A fascinating exploration, spanning two thousand years, of the central role exotic animals have played in war, diplomacy, and the pomp of rulers and luminaries.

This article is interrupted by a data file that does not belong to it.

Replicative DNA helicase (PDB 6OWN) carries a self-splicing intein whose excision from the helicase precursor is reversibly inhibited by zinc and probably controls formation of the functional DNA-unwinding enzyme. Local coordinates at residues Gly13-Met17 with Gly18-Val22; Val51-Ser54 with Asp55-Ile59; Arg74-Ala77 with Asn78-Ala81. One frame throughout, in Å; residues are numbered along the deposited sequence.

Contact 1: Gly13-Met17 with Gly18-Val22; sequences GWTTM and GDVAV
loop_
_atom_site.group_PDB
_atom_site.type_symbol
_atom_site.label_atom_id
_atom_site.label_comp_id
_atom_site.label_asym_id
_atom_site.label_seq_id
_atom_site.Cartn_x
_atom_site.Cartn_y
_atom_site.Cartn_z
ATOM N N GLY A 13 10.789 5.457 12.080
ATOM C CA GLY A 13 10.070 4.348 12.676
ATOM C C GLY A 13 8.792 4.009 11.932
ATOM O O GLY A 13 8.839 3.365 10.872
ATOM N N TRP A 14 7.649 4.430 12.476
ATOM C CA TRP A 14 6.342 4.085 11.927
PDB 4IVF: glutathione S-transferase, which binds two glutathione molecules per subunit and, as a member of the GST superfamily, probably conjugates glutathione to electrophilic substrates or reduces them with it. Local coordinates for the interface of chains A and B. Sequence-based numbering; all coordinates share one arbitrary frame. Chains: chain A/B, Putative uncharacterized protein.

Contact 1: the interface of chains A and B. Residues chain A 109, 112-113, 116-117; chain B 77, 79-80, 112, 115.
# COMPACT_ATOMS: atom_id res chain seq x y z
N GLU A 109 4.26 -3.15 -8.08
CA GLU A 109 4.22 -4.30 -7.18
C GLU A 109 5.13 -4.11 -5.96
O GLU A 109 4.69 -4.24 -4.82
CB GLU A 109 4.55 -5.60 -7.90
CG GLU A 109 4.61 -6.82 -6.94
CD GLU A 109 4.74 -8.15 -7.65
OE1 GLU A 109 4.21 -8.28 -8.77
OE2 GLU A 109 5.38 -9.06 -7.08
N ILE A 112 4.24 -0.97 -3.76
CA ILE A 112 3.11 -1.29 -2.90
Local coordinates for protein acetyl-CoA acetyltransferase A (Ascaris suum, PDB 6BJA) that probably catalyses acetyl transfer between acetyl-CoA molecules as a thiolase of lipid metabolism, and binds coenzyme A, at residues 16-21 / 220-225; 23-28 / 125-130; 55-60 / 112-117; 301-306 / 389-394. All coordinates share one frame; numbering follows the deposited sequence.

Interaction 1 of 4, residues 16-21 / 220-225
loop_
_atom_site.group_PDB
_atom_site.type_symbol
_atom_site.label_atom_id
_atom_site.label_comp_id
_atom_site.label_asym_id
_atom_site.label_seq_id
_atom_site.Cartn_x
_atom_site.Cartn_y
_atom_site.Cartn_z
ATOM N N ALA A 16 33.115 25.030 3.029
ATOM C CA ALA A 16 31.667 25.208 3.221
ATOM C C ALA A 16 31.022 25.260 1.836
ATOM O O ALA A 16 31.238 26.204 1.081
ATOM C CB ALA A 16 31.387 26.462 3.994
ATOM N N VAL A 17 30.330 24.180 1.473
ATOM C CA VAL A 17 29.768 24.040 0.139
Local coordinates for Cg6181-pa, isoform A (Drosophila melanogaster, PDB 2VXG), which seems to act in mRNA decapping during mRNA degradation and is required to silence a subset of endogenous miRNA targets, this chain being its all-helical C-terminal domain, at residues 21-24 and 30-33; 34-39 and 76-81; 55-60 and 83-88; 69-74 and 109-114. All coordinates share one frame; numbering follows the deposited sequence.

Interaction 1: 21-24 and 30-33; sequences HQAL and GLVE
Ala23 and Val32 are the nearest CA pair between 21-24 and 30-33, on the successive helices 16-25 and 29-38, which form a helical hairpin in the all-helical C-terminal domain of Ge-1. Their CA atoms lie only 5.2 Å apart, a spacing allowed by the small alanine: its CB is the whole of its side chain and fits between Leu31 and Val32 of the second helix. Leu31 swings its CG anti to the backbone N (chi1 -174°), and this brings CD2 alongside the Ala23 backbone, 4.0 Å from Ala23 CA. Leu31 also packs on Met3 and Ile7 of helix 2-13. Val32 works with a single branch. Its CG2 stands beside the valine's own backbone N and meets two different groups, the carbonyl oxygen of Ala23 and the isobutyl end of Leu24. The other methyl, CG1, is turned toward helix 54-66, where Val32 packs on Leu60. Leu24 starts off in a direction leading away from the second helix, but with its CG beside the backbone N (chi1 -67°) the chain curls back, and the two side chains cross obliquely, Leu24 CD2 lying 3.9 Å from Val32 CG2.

When Julius Caesar first brought the giraffe to Europe, the stunned Romans called it "camelopardalis," as a cross between a camel and a leopard? That the Medici organized hunts with cheetahs and staged animal combats in the Roman style? That Josephine Bonaparte was the first to breed black swans in captivity. Or that William Randolph Hearst kept a private preserve at his California home, with animals from all over the world? Exotic animals have entranced and inspired us and this book explores their remarkably influential role in history as among the most advantageous diplomatic gifts, the most cherished royal treasures and the most impressive symbols of power and learning. How did these creatures come to make or break rulers and help shape the definition of what it means to be civilized? These questions are explored through a chain of stories, beginning in ancient Alexandria and traveling through imperial Rome, Renaissance Florence, Aztec Mexico, baroque Prague, Napoleon's France, the robber barons' America, up to the present day, when two sets of giant pandas helped warm frosty relations between two superpowers.